Sargol Saffron - The Jewel of Persia
Saffron is one of the highly prized spices known since antiquity for its colour, flavour and medicinal properties. It is the dried "stigma" or threads of the flower of the Crocus sativus plant.
It is a bulbous perennial plant that belongs to the family of Iridaceae, in the genus, Crocus, and known botanically as Crocus sativus.
What exactly is Persian (Sargol) Saffron?
Sargol literally translates as "top of the flower" in Persian, and is made up of the red stigmas which have been cut and separated prior to drying.
Saffron has been coveted throughout history, records detailing the use of saffron go back to ancient Egypt and Rome where it was used as a dye, in perfumes, as a drug, as well as for culinary purposes. It reached China in the 7th century and spread through Europe in the Middle Ages.
The town of Saffron Walden, where it was once grown commercially, takes its name from the plant. Today most saffron is imported from Iran (southern Khorasan) and Spain, which are recognised as producing the best quality, but it can also be found in Egypt, Kashmir, Morocco and Turkey.
It has long been the most expensive spice in the world by weight, ten times more costly than vanilla. Why so expensive, you may ask? Due to the amount of labour involved, to produce one ounce of saffron it takes tens of thousands of individual strands, with a cultivation and harvest at dawn or at night (due to its high sensitivity to light) still performed by hand, as it was in ancient times.
The good news is that one or two threads can add taste and a luminous sunshine colour to an entire pot of rice, in both sweet and savoury dishes, and to flavour teas and other drinks.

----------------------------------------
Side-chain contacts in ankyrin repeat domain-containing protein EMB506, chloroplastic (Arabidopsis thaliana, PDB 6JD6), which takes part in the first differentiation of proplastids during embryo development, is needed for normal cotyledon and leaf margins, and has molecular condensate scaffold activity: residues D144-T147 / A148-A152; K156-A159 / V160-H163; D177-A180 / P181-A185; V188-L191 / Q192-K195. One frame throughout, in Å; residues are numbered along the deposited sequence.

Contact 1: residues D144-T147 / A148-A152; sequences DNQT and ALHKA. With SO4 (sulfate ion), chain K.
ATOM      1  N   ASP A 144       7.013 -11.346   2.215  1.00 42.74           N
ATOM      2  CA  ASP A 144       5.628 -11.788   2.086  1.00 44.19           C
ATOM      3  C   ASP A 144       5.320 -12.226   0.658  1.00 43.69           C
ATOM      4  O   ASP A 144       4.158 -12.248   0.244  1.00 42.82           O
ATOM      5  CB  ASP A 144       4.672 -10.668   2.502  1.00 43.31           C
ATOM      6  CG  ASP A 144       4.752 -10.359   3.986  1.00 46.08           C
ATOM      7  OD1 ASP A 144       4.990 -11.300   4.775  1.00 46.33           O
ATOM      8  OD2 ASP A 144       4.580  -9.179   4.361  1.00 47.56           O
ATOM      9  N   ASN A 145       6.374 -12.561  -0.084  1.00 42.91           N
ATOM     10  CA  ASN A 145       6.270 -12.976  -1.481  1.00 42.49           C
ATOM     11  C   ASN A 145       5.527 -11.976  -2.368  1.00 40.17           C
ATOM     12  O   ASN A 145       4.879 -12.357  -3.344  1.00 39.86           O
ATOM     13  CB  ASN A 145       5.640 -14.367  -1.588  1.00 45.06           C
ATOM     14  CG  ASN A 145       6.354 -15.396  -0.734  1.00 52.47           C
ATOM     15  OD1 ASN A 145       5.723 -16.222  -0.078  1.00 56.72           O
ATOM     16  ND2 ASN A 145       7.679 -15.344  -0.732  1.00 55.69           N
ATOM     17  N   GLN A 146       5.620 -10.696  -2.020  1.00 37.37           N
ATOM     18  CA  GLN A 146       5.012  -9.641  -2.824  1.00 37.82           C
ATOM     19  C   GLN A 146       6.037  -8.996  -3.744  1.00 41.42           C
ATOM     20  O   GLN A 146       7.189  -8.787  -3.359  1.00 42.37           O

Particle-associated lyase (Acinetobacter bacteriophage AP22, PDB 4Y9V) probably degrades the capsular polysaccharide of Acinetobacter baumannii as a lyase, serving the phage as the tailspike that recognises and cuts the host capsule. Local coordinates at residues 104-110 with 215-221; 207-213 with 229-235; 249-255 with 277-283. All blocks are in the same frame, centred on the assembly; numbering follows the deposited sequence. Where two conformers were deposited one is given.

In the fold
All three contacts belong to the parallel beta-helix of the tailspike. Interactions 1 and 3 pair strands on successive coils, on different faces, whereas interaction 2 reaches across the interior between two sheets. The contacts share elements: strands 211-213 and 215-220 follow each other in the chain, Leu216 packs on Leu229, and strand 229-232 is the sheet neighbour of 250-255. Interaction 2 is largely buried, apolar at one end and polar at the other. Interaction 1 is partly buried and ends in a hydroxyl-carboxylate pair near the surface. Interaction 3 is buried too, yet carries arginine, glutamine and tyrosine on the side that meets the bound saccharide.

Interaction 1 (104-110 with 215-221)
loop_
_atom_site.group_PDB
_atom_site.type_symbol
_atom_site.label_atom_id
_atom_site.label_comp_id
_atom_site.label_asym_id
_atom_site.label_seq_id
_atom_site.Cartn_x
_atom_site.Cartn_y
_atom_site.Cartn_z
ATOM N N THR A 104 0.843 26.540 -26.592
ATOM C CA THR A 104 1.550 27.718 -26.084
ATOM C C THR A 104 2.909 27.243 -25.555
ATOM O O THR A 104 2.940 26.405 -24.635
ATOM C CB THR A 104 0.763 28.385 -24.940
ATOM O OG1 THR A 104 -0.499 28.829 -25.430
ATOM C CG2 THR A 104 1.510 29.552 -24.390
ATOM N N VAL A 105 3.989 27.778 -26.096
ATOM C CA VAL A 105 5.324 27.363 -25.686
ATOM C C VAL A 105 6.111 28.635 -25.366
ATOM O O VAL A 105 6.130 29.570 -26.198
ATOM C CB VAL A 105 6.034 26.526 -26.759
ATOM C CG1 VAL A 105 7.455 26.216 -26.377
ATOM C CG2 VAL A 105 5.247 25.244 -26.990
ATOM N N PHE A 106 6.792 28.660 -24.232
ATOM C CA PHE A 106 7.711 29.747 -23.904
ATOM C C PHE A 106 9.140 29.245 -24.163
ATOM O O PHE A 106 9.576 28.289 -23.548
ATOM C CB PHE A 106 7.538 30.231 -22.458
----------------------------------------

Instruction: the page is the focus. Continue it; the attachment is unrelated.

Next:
Now, we'll let you imagine the velvety scent...
However, too much can make food bitter and as the quotation from Culpeper suggests, large quantities of it can be toxic.
'The use of it ought to be moderate and reasonable, for when the dose is too large, it produces a heaviness of the head and sleepiness. Some have fallen into an immoderate convulsive laughter which ended in death.'
Culpeper's The Complete Herbal, 1649
Some of the many researched health benefits of Saffron :
Many herbalists and natural health enthusiasts consider its health benefits to be worth their weight in gold. In fact, saffron has a long history as part of traditional healing. Modern medicine has also discovered saffron as having anticarcinogenic (cancer-suppressing), anti-mutagenic (mutation-preventing), immuno-modulating, and antioxidant-like properties.  
Recent studies have shown the beneficial effects of saffron in depression, premenstrual syndrome (PMS), and Alzheimer’s Disease.  
Due to the presence of crocetin, it indirectly helps to reduce cholesterol level in the blood and severity of atherosclerosis. 
Saffron helps reduce the risk of heart diseases by strengthening the blood circulatory system. Rich in minerals like thiamin and riboflavin, saffron promotes a healthy heart and prevents different cardiac problems. 
Saffron extract has been shown to be capable of inhibiting and/or retarding the growth of tumours in a variety of experimental models in vivo. A topical application inhibited second-stage skin cancer, and oral administration of saffron extract restricted soft tissue sarcomas and inhibited tumour cell growth in mice. Several studies combined indicated that saffron also may be a promising agent for reducing the side effects from cisplatin (an early, often used cancer drug), including nephrotoxicity (toxicity in the kidneys).